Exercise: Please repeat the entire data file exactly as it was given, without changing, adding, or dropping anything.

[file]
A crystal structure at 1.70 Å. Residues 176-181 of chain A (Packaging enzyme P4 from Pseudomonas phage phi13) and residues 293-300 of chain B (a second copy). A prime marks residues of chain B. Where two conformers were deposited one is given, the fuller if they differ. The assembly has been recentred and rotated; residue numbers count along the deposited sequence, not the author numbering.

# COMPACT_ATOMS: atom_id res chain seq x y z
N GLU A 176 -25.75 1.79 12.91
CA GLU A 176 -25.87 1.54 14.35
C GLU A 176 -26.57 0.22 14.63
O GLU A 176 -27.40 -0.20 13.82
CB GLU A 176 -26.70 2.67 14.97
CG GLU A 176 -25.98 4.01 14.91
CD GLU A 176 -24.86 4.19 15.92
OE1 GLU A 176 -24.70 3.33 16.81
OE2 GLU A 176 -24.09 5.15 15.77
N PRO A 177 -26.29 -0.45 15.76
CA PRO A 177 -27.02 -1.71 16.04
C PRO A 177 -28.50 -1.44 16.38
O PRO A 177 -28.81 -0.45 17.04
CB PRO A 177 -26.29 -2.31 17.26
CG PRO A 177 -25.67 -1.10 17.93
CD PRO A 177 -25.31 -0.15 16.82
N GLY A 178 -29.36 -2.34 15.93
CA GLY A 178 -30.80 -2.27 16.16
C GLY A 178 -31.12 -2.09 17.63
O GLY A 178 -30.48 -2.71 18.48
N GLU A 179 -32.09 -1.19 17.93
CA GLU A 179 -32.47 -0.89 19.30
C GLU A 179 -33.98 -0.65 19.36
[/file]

A crystal structure at 1.70 Å. Residues 176-181 of chain A (Packaging enzyme P4 from Pseudomonas phage phi13) and residues 293-300 of chain B (a second copy). A prime marks residues of chain B. Where two conformers were deposited one is given, the fuller if they differ. The assembly has been recentred and rotated; residue numbers count along the deposited sequence, not the author numbering.

# COMPACT_ATOMS: atom_id res chain seq x y z
N GLU A 176 -25.75 1.79 12.91
CA GLU A 176 -25.87 1.54 14.35
C GLU A 176 -26.57 0.22 14.63
O GLU A 176 -27.40 -0.20 13.82
CB GLU A 176 -26.70 2.67 14.97
CG GLU A 176 -25.98 4.01 14.91
CD GLU A 176 -24.86 4.19 15.92
OE1 GLU A 176 -24.70 3.33 16.81
OE2 GLU A 176 -24.09 5.15 15.77
N PRO A 177 -26.29 -0.45 15.76
CA PRO A 177 -27.02 -1.71 16.04
C PRO A 177 -28.50 -1.44 16.38
O PRO A 177 -28.81 -0.45 17.04
CB PRO A 177 -26.29 -2.31 17.26
CG PRO A 177 -25.67 -1.10 17.93
CD PRO A 177 -25.31 -0.15 16.82
N GLY A 178 -29.36 -2.34 15.93
CA GLY A 178 -30.80 -2.27 16.16
C GLY A 178 -31.12 -2.09 17.63
O GLY A 178 -30.48 -2.71 18.48
N GLU A 179 -32.09 -1.19 17.93
CA GLU A 179 -32.47 -0.89 19.30
C GLU A 179 -33.98 -0.65 19.36